Another number that comes armed with huge intents but is, ultimately, balanced out by a very melodic heart, ‘The Sacrilegious Mind Machine’ is peak Vanden Plas. It boasts an intro which suggests fairly bog standard prog metal with an array of pneumatic riffs, but from there, it stretches into a world of melodic metal that takes in many of the band’s strongest musical traits. There is a brief concession to trad metal via a twin guitar sound that’s perfectly executed; a verse that blends a soaring vocal with a fine balance of metal and pomp; even bridge sections that fuse the prog with groove metal. Most importantly, the various moods are brought together seamlessly with the help of a massive chorus in the melodic metal mould. For its main hook, Kuntz finds a huge voice that shares a classic sound, but a nod towards AOR definitely elevates the band above their closest peers. For those looking for something extra, a step away from the heavier moments allows for a spacious melody, over which a semi-bluesy lead guitar weaves a near perfect solo. The solo doesn’t really fit with the bulk of the track, but that doesn’t really matter; for several bars, fans can experience Stephan losing himself within the moment, and his playing is just gorgeous. The band wisely chose this as another pre-release single, and although it isn’t the kind of song that’d be vying for chart success, it’s easy to see why. It’s an eight minute showcase of everything that’s great about VP; an exercise in how to approach prog metal with genuine style. As part of the album experience, it sounds even better.

‘They Call Me God’, by comparison, isn’t anywhere near as enjoyable. The album’s big ballad, it fills the better part of six minutes with harmonic guitar lines and sweeping piano work, over which the vocal draws from influences that are very theatrical. Naturally, there’s something here that a broader audience might enjoy, but the combo of pure pomp and outright cheese plays too much like a reminder of Dream Theater’s woeful attempts at a similar style. It’s all a bit “Disney musical for proggy beards”, but luckily, it isn’t too long before this album serves another great arrangement, and in addition to the (mostly) enjoyable numbers, you’ll find two genuine epics which really push the boundaries of the Vanden Plas sound. ‘Sanctimonarium’ begins with a clean guitar, tribal drums and a blanket of keys, before veering off into a world of off kilter riffs that sound like Threshold colliding with Iron Maiden. Once the heavier edge subsides, the marriage of voice and piano creates a huge melody and Andy’s voice actually sounds even better than before. A closer ear will tune into a superb bass groove from Torsten Reichert. He shares something with a fine balance of punchiness and melody, and this brings warmth to moments that don’t rely quite as much on a standard prog metal chug. A heavy musical hook used as one of the main elements provides a definite balance and allows for a huge guitar sound and a blanket of keys to lay down a confident bombast, and even if this doesn’t play too far outside of the Vanden Plas comfort zone, there’s no doubt that it’s extremely well arranged and well played. Closing the album, the fifteen minute ‘March of The Saints’ plays like the culmination of everything so far. With its mix of huge chorus – blending bombast with melody and drawing more from huge prog sounds than metal – and AOR keys adding colour to a very tuneful verse, the core of the number comes with a grandiosity that suits the band without smothering any obvious melodies. A later shift into a strong blend of piano and voice – once again – hints at the most accessible Threshold material, and goes a long way towards ensuring the extended playing time never drags. Then, with the climax revisiting the busy sounds of the intro – all militaristic drums and flashy guitar – and delivering the main hook once more, this complex number definitely feels like a complete piece as opposed to a bunch of great ideas stitched together. There are a lot of prog metallers who could learn a thing or three from Vanden Plas when it comes to creating work with a natural flow…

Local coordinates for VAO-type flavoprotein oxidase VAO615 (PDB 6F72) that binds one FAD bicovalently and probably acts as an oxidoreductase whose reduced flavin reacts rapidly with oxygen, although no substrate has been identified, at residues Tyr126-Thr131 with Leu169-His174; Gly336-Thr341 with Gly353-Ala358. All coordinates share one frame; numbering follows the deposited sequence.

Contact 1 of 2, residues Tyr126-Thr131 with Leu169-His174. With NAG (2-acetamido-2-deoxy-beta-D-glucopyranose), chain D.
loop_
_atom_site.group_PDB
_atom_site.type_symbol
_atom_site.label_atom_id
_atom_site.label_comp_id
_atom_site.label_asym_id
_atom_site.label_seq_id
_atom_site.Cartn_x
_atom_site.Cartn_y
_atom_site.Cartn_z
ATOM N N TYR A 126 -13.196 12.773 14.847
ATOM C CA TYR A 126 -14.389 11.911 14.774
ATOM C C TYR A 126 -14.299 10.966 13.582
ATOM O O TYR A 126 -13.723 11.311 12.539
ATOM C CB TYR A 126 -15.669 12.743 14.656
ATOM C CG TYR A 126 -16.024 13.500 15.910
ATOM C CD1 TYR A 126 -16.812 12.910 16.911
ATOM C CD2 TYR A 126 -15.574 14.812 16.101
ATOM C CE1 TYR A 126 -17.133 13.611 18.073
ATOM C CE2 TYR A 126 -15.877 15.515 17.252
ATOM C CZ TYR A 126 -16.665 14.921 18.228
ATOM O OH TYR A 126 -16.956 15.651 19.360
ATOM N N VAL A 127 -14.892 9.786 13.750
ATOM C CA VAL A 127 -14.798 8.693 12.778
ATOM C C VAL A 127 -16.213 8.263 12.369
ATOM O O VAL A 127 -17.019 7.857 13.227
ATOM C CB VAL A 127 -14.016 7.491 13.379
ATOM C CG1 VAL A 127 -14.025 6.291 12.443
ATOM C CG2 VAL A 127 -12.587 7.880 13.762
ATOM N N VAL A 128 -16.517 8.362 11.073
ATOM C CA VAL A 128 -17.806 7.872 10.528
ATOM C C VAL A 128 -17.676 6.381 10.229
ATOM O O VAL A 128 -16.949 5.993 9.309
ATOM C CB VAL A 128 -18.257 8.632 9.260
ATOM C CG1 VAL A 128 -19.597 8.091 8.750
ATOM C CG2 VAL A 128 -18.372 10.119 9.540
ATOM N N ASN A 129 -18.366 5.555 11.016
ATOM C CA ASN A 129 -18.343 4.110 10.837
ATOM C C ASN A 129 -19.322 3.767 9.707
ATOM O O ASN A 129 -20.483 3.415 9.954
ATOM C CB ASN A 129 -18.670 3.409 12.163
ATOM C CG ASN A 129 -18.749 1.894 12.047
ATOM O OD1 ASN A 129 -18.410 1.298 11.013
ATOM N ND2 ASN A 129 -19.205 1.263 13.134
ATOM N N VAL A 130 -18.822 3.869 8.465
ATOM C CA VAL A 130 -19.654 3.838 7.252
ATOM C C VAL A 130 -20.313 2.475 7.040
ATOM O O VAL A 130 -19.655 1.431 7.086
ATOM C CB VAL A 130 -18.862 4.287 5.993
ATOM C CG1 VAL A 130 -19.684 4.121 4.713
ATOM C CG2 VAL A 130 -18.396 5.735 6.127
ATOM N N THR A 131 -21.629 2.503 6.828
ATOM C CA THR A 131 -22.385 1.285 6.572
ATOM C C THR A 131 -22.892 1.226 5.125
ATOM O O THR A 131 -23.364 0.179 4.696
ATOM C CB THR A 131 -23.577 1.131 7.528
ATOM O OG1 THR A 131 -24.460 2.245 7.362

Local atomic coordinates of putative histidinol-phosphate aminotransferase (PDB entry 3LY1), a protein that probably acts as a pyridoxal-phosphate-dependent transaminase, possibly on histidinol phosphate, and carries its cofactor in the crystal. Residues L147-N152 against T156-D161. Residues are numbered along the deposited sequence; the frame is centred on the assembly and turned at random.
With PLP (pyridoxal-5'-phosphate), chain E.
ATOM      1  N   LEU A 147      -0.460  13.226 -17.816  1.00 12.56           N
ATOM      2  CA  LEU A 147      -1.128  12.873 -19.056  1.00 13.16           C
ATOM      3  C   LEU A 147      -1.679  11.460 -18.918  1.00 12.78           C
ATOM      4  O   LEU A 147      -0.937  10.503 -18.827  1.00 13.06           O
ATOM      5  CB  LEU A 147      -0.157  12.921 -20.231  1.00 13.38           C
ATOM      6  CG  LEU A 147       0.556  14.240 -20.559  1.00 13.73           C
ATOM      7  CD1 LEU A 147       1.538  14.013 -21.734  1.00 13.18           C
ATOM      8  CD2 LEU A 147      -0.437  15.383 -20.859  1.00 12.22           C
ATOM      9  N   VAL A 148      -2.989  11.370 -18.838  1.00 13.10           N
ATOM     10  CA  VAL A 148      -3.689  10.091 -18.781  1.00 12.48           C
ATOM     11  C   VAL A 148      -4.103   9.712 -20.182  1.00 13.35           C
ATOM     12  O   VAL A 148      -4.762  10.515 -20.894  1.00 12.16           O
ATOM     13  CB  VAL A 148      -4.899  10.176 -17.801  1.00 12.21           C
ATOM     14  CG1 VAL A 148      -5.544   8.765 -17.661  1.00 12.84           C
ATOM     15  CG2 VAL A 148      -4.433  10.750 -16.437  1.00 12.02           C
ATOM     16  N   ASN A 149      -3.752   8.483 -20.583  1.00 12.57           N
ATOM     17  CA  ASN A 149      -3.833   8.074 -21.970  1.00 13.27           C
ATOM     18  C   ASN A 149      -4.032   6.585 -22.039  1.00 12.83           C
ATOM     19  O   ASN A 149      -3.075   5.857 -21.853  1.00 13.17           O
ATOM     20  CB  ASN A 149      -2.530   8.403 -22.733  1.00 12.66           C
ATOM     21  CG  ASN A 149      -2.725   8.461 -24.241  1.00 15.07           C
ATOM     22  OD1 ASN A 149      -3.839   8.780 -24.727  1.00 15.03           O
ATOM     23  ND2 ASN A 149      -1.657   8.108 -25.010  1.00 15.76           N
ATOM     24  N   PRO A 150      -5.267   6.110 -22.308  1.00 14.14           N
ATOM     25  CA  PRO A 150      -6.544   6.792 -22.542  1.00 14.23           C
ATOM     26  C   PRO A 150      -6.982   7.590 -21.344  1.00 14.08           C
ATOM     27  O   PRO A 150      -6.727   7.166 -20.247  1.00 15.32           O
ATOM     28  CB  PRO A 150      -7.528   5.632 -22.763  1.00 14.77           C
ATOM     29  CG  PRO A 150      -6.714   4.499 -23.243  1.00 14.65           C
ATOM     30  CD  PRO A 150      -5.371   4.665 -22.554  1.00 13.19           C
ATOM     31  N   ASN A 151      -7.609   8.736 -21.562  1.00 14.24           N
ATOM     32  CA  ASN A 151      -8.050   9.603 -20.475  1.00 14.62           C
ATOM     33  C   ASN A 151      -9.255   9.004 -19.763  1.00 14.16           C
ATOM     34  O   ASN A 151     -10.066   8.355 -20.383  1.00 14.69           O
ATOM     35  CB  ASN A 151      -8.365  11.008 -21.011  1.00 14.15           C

This is big. Actually, it’s huge. The best riffs rival many of the band’s past works, whilst the vocals – often aiming for epic – are, for the most part, perfectly suited to the music. Granted, there are a few moments when the hugeness of it all threatens to consume everything else, but with the chorus driven ‘My Icharian Flight’ the very melodic ‘Sacrilegious Mind Machine’, and superb guitar playing during ‘March of The Saints’ on hand to balance out any excess, there’s plenty here to enjoy. Also, with the jazzier elements within the piano work seemingly breaking new ground, there’s a sense of a veteran band still pushing forward. There’s no doubt, though, for all of its potential excess, ‘…Long Lost Things’ is another jewel in the Vanden Plas catalogue. As prog metal albums go, it’s a must hear.

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April 2024